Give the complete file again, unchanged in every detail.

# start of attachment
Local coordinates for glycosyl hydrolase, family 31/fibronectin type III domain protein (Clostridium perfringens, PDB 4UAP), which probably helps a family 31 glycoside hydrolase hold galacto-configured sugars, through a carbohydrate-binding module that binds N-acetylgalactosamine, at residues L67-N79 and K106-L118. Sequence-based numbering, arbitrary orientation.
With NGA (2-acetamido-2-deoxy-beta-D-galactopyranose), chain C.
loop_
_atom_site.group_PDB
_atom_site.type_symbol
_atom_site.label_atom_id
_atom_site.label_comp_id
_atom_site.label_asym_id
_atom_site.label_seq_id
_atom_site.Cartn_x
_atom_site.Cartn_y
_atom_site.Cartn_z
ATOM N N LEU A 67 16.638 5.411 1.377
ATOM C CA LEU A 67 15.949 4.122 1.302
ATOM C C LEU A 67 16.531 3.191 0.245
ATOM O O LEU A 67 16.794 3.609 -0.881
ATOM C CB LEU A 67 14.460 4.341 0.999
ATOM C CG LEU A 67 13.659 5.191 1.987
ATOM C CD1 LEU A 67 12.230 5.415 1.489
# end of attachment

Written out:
Local coordinates for glycosyl hydrolase, family 31/fibronectin type III domain protein (Clostridium perfringens, PDB 4UAP), which probably helps a family 31 glycoside hydrolase hold galacto-configured sugars, through a carbohydrate-binding module that binds N-acetylgalactosamine, at residues L67-N79 and K106-L118. Sequence-based numbering, arbitrary orientation.
With NGA (2-acetamido-2-deoxy-beta-D-galactopyranose), chain C.
loop_
_atom_site.group_PDB
_atom_site.type_symbol
_atom_site.label_atom_id
_atom_site.label_comp_id
_atom_site.label_asym_id
_atom_site.label_seq_id
_atom_site.Cartn_x
_atom_site.Cartn_y
_atom_site.Cartn_z
ATOM N N LEU A 67 16.638 5.411 1.377
ATOM C CA LEU A 67 15.949 4.122 1.302
ATOM C C LEU A 67 16.531 3.191 0.245
ATOM O O LEU A 67 16.794 3.609 -0.881
ATOM C CB LEU A 67 14.460 4.341 0.999
ATOM C CG LEU A 67 13.659 5.191 1.987
ATOM C CD1 LEU A 67 12.230 5.415 1.489